American cops could learn a thing or two from Canadian cops.
Canadian police were met with a dangerous situation that most American officers would have met with extreme violence and perhaps even death.
A mentally ill man was swinging a knife around while on a bus, and police responded immediately to de-escalate the situation.
Local police and the department referred to the man as a “man in crisis” on Twitter, whereas in America he would have been referred to as “armed and dangerous.”
UPDATE – PERSON IN CRISIS
Steeles & Tangreen, one person has been safely apprehended, will be transported to hospital by ambulance. ^cb
— Toronto Police OPS (@TPSOperations) July 30, 2016
A police negotiating team and a mental health specialist accompanied the officers in Ontario, Canada in their endeavor to calm the man down and safely detain him. The negotiations lasted several hours before the man was apprehended, without harm to either him or the officers.
Instead of taking him to jail to book and charge him, he was taken to the hospital and given the proper treatment for his ailment. The police jointly decided to not press charges against him, which is a great follow-up step if this man is going to have any chance of rebalancing his health.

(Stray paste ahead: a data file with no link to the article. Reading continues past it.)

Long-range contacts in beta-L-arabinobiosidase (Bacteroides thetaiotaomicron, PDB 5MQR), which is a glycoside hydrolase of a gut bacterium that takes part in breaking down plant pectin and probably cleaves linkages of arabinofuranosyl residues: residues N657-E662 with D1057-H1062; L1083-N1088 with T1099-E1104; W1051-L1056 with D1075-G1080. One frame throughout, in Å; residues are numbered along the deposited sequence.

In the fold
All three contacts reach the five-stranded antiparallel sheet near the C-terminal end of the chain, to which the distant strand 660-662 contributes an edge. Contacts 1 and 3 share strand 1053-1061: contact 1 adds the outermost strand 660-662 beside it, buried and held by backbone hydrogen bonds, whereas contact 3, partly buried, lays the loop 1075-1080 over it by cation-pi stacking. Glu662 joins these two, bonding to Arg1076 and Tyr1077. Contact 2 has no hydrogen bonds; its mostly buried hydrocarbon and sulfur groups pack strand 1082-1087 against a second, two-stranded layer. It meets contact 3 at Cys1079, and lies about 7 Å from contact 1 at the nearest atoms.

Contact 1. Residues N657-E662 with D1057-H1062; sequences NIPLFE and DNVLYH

Comparing this incident to how things might have gone down in America may seem unfair, but when looking at a real-life occurrence, it’s easy to see that America’s policing system is seriously skewed. In a similar situation in Oklahoma City, police shot and killed a man on a city bus who likely had a mental condition as well.
According to the New York Daily News, the man in Oklahoma City had been treated earlier that same day for a head injury and was distressed over a possible divorce. Before being killed, he had commandeered a car by forcing women to drive him to the nearest bus stop one mile away.
USA Today reported that mentally disabled people are 16 times more likely to be killed by police than those not afflicted with a mental disorder.
Obviously, these tragic incidents don’t occur every time police respond to similar calls, but the frequency with which it does occur is cause for alarm and needs to be addressed. De-escalation is something that needs to be discussed and taught so that mentally disabled people, among others that are often misunderstood, can feel safe enough to calm down.
American police have a lot to learn, but with the right training, they could have less unnecessary deaths on their hands.
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